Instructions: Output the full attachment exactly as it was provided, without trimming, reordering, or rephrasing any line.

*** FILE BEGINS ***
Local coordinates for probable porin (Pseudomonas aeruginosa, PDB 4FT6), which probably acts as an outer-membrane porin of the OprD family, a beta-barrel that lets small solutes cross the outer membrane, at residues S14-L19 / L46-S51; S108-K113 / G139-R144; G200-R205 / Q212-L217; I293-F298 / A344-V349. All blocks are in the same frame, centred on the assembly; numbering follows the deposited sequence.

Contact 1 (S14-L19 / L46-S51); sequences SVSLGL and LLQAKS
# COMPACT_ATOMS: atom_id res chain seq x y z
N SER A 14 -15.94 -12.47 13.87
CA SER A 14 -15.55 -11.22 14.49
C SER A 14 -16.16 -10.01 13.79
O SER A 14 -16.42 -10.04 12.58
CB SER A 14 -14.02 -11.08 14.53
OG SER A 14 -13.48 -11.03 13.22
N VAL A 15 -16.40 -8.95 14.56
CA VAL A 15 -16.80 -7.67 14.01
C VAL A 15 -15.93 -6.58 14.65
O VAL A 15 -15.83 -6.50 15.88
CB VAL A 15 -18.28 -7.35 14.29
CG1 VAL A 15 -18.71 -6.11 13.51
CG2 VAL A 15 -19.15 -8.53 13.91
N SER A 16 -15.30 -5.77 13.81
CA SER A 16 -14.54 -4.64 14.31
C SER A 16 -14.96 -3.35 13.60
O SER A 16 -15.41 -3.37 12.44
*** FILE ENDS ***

Local coordinates for probable porin (Pseudomonas aeruginosa, PDB 4FT6), which probably acts as an outer-membrane porin of the OprD family, a beta-barrel that lets small solutes cross the outer membrane, at residues S14-L19 / L46-S51; S108-K113 / G139-R144; G200-R205 / Q212-L217; I293-F298 / A344-V349. All blocks are in the same frame, centred on the assembly; numbering follows the deposited sequence.

Contact 1 (S14-L19 / L46-S51); sequences SVSLGL and LLQAKS
# COMPACT_ATOMS: atom_id res chain seq x y z
N SER A 14 -15.94 -12.47 13.87
CA SER A 14 -15.55 -11.22 14.49
C SER A 14 -16.16 -10.01 13.79
O SER A 14 -16.42 -10.04 12.58
CB SER A 14 -14.02 -11.08 14.53
OG SER A 14 -13.48 -11.03 13.22
N VAL A 15 -16.40 -8.95 14.56
CA VAL A 15 -16.80 -7.67 14.01
C VAL A 15 -15.93 -6.58 14.65
O VAL A 15 -15.83 -6.50 15.88
CB VAL A 15 -18.28 -7.35 14.29
CG1 VAL A 15 -18.71 -6.11 13.51
CG2 VAL A 15 -19.15 -8.53 13.91
N SER A 16 -15.30 -5.77 13.81
CA SER A 16 -14.54 -4.64 14.31
C SER A 16 -14.96 -3.35 13.60
O SER A 16 -15.41 -3.37 12.44